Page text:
The lees and dregs of a flat tamed piece;

You, like a lecher, out of whorish loins

Are pleas’d to breed out your inheritors:  64

Both merits pois’d, each weighs nor less nor more;

But he as he, the heavier for a whore.


You are too bitter to your country-woman.


She’s bitter to her country. Hear me, Paris:  68

For every false drop in her bawdy veins

A Grecian’s life hath sunk; for every scruple

Of her contaminated carrion weight

A Trojan hath been slain. Since she could speak,  72

She hath not given so many good words breath

As for her Greeks and Trojans suffer’d death.


Fair Diomed, you do as chapmen do,

Dispraise the thing that you desire to buy;  76

But we in silence hold this virtue well,

We’ll not commend what we intend to sell.

Here lies our way.


Scene II.— The Same. A Court before PandarusHouse.

Enter Troilus and Cressida.


Dear, trouble not yourself: the morn is cold.


Then, sweet my lord, I’ll call mine uncle down:

He shall unbolt the gates.


Trouble him not;

To bed, to bed: sleep kill those pretty eyes,  4

And give as soft attachment to thy senses

As infants’ empty of all thought!


Good morrow then.


I prithee now, to bed.


Are you aweary of me?


O Cressida! but that the busy day,  8

Wak’d by the lark, hath rous’d the ribald crows,

And dreaming night will hide our joys no longer,

I would not from thee.


Night hath been too brief.


Beshrew the witch! with venomous wights she stays  12

As tediously as hell, but flies the grasps of love

With wings more momentary-swift than thought.

You will catch cold, and curse me.


Prithee, tarry:

You men will never tarry.  16

O foolish Cressid! I might have still held off,

And then you would have tarried. Hark! there’s one up.


[Within.] What! are all the doors open here?


It is your uncle.  20


A pestilence on him! now will he be mocking: I shall have such a life!

Enter Pandarus.


How now, how now! how go maiden-heads?

Here, you maid! where’s my cousin Cressid?  24


Go hang yourself, you naughty mocking uncle!

You bring me to do—and then you flout me too.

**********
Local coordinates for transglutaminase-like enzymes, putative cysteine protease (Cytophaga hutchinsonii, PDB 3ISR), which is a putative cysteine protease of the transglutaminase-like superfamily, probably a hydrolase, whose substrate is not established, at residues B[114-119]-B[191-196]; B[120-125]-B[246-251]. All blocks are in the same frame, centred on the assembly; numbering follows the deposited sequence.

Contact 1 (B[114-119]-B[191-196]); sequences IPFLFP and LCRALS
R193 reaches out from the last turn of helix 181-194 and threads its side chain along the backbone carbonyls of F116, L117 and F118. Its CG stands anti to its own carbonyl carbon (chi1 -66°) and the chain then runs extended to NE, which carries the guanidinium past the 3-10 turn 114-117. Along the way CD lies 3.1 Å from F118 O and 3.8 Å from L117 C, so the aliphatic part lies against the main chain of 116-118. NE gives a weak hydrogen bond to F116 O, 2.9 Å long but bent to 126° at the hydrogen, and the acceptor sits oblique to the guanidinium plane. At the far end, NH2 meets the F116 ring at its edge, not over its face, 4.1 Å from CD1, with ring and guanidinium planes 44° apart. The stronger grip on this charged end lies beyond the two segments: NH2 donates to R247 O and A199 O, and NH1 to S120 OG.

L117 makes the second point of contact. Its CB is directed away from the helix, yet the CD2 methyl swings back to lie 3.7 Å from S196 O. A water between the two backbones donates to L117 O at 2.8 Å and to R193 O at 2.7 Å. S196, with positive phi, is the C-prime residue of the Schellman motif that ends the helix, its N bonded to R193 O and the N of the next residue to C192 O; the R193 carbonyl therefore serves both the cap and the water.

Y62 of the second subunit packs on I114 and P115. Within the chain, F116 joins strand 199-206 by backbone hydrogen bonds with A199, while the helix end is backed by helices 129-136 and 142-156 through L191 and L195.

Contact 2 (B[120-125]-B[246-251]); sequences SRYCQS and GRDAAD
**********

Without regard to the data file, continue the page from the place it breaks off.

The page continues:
To do what? to do what? let her say what: what have I brought you to do?  28


Come, come; beshrew your heart! you’ll ne’er be good,

Nor suffer others.


Ha, ha! Alas, poor wretch! a poor capocchia! hast not slept to-night? would he not, a naughty man, let it sleep? a bugbear take him!


Did not I tell you? ’would he were knock’d o’ the head!

[Knocking within.

Who’s that at door? good uncle, go and see.  36

My lord, come you again into my chamber:

You smile, and mock me, as if I meant naughtily.


Ha, ha!


Come, you are deceiv’d, I think of no such thing.

[Knocking within.

How earnestly they knock! Pray you, come in:

I would not for half Troy have you seen here.

[Exeunt Troilus and Cressida.


[Going to the door.] Who’s there? what’s the matter? will you beat down the door? How now! what’s the matter?  45

Enter Æneas.


Good morrow, lord, good morrow.


Who’s there? my Lord Æneas! By my troth,

I knew you not: what news with you so early?


Is not Prince Troilus here?  49


Here! what should he do here?


Come, he is here, my lord: do not deny him: it doth import him much to speak with me.  53


Is he here, say you? ’tis more than I know, I’ll be sworn: for my own part, I came in late. What should he do here?  56


Who! nay, then: come, come, you’ll do him wrong ere you’re ’ware. You’ll be so true to him, to be false to him. Do not you know of him, but yet go fetch him hither; go.  60

Re-enter Troilus.


How now! what’s the matter?


My lord, I scarce have leisure to salute you,

My matter is so rash: there is at hand

Paris your brother, and Deiphobus,  64

The Grecian Diomed, and our Antenor

Deliver’d to us; and for him forthwith,

Ere the first sacrifice, within this hour,

We must give up to Diomedes’ hand  68

The Lady Cressida.


Is it so concluded?


By Priam, and the general state of Troy:

They are at hand and ready to effect it.


How my achievements mock me!  72

I will go meet them: and, my Lord Æneas,

We met by chance; you did not find me here.


Good, good, my lord; the secrets of nature

Have not more gift in taciturnity.  76

[Exeunt Troilus and Æneas.


Is’t possible? no sooner got but lost?

The devil take Antenor! the young prince will go mad: a plague upon Antenor! I would they had broke’s neck!  80